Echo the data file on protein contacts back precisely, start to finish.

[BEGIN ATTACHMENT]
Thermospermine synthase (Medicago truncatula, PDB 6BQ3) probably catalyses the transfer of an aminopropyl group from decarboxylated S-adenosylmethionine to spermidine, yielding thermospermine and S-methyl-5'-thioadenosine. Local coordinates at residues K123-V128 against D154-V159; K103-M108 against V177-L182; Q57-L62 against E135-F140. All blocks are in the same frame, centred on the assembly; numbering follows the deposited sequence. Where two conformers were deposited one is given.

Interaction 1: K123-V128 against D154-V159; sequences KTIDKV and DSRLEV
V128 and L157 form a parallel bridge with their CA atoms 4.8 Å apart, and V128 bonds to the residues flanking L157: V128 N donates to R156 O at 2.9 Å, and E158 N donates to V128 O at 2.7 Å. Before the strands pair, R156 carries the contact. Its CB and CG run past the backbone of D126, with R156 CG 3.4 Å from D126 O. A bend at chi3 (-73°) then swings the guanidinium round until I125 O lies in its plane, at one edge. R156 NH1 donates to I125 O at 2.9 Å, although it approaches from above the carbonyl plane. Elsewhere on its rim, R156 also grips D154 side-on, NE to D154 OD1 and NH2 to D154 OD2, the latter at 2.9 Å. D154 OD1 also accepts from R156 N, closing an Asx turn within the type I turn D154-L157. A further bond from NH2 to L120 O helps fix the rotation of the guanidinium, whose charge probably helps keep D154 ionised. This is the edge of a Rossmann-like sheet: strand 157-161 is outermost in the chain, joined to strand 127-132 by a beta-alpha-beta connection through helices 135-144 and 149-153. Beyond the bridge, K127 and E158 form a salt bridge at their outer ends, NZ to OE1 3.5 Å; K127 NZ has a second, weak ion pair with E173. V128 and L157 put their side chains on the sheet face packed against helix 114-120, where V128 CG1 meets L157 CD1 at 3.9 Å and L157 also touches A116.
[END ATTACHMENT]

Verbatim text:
Thermospermine synthase (Medicago truncatula, PDB 6BQ3) probably catalyses the transfer of an aminopropyl group from decarboxylated S-adenosylmethionine to spermidine, yielding thermospermine and S-methyl-5'-thioadenosine. Local coordinates at residues K123-V128 against D154-V159; K103-M108 against V177-L182; Q57-L62 against E135-F140. All blocks are in the same frame, centred on the assembly; numbering follows the deposited sequence. Where two conformers were deposited one is given.

Interaction 1: K123-V128 against D154-V159; sequences KTIDKV and DSRLEV
V128 and L157 form a parallel bridge with their CA atoms 4.8 Å apart, and V128 bonds to the residues flanking L157: V128 N donates to R156 O at 2.9 Å, and E158 N donates to V128 O at 2.7 Å. Before the strands pair, R156 carries the contact. Its CB and CG run past the backbone of D126, with R156 CG 3.4 Å from D126 O. A bend at chi3 (-73°) then swings the guanidinium round until I125 O lies in its plane, at one edge. R156 NH1 donates to I125 O at 2.9 Å, although it approaches from above the carbonyl plane. Elsewhere on its rim, R156 also grips D154 side-on, NE to D154 OD1 and NH2 to D154 OD2, the latter at 2.9 Å. D154 OD1 also accepts from R156 N, closing an Asx turn within the type I turn D154-L157. A further bond from NH2 to L120 O helps fix the rotation of the guanidinium, whose charge probably helps keep D154 ionised. This is the edge of a Rossmann-like sheet: strand 157-161 is outermost in the chain, joined to strand 127-132 by a beta-alpha-beta connection through helices 135-144 and 149-153. Beyond the bridge, K127 and E158 form a salt bridge at their outer ends, NZ to OE1 3.5 Å; K127 NZ has a second, weak ion pair with E173. V128 and L157 put their side chains on the sheet face packed against helix 114-120, where V128 CG1 meets L157 CD1 at 3.9 Å and L157 also touches A116.